Skip to main content

Open Access & Institutional Repository: Plan S Symposium

Plan S Symposium & Panel Event

Plan S is an initiative to make publicly funded research open access immediately upon publication.

The Plan will have an effect on the journals we edit and publish in. The University of Southampton hosted an event in the Nuffield Theatre on 25th April 2019, aimed primarily at Academic Editors but also accessible to other interested parties which informed and stimulated debate about the plans supported by UKRI, Wellcome, NIHR and other international funding bodies.

The speakers kindly allowed their presentations to be recorded and made available to University of Southampton staff and students.

Please note that the symposium took place before the release of the revisions to the Plan S principles and implementation guidance. To confirm, Plan S will take effect from 2021, not 2020 as was originally proposed.

cOAlition S released a work plan of Priority Actions for Plan S in June 2019. We will keep you informed of key developments relating to Plan S and the UKRI Open Access review as they arise but as always if you have any questions, please contact your Research Engagement Librarian.

 

Description of the Symposium

Overview

The event aimed to inform interested parties, especially editors, about key insights into Open Access publishing. We had representatives from Wiley and the Royal Society of Chemistry to present on their experiences as well as Prof Calder from the Faculty of Medicine. A light lunch and tea/coffee were provided.

Dr Steven Vidovic – Open Research Development Manager. Library, University of Southampton. Twenty minute introduction to the Symposium and Plan S overview.

Kathryn Sharples – Director of Publishing Development. Wiley. Talking to Open Access and publishing business models.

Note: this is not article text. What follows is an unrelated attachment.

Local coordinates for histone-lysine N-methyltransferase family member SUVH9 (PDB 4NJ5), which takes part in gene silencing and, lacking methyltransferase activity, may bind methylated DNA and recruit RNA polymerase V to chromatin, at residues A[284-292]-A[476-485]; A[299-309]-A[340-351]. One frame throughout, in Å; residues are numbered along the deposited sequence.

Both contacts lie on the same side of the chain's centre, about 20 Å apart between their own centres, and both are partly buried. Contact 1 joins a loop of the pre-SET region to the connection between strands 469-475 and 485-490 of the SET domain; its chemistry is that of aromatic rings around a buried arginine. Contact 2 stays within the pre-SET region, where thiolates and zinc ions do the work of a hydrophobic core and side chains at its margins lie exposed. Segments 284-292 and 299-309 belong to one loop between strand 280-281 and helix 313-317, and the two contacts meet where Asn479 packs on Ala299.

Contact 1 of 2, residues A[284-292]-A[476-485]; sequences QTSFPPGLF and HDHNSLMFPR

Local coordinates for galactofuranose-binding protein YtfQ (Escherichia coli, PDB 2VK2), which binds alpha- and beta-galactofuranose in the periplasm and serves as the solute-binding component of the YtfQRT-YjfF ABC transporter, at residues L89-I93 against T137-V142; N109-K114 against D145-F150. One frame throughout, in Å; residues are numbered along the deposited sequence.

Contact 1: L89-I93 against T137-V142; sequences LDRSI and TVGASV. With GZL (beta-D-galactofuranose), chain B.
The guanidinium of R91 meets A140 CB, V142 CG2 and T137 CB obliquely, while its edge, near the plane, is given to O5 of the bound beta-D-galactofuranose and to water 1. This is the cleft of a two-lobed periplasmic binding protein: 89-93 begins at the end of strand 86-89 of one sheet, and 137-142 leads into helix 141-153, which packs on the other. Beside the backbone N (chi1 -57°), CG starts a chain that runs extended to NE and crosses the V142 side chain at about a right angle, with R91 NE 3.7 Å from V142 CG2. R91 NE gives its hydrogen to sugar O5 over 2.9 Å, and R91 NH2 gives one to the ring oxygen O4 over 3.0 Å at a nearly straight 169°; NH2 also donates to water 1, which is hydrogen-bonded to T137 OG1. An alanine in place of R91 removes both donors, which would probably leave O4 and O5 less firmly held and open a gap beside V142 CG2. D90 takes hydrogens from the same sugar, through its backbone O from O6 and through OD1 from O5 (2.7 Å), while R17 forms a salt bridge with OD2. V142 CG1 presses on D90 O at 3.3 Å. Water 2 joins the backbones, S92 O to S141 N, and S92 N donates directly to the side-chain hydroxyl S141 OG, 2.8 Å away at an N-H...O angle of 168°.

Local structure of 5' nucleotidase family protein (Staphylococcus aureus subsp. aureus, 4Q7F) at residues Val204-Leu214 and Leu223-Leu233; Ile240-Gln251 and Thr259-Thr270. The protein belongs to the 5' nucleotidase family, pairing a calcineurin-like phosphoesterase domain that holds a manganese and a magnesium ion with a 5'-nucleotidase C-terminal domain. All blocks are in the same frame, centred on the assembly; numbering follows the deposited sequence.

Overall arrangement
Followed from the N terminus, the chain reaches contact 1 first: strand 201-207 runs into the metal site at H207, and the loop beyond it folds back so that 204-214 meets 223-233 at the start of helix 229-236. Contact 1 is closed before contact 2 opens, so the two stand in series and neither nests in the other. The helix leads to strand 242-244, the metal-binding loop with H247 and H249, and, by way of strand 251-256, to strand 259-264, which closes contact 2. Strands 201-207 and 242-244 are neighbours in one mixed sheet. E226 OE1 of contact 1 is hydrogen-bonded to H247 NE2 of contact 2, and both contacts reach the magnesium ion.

Prof. Philip Calder – Professor of Nutritional Immunology and Head of Human Development and Health. Faculty of Medicine, University of Southampton. Talking to developments in academic journals publishing and journal metrics.

Dr May Copsey, Executive Editor Chemical Science & Dr Andrew Shore, Executive Editor RSC Advances Royal Society of Chemistry. Talking to the RSC’s position on Plan S and managing open access journals through change. Managing change in an Open Access world: an Editors perspective.

Panel Question Time

The Panel Event was chaired by Steven Vidovic. The Panel comprised: May Copsey and Andrew Shore, RSC (Physical Sciences); Philip Calder, Medicine, Southampton (Medicine); Kathryn Sharples, Wiley (Publishing); Wendy White, Library & Arts, University of Southampton (representing Social Sciences and Humanities).

Who was this event for?

Anyone that:

  • is an academic editor;

  • writes and publishes articles;

  • is a member of a learned society which publishes;

  • receives funding from a funding body or charity under UKRI and COAF.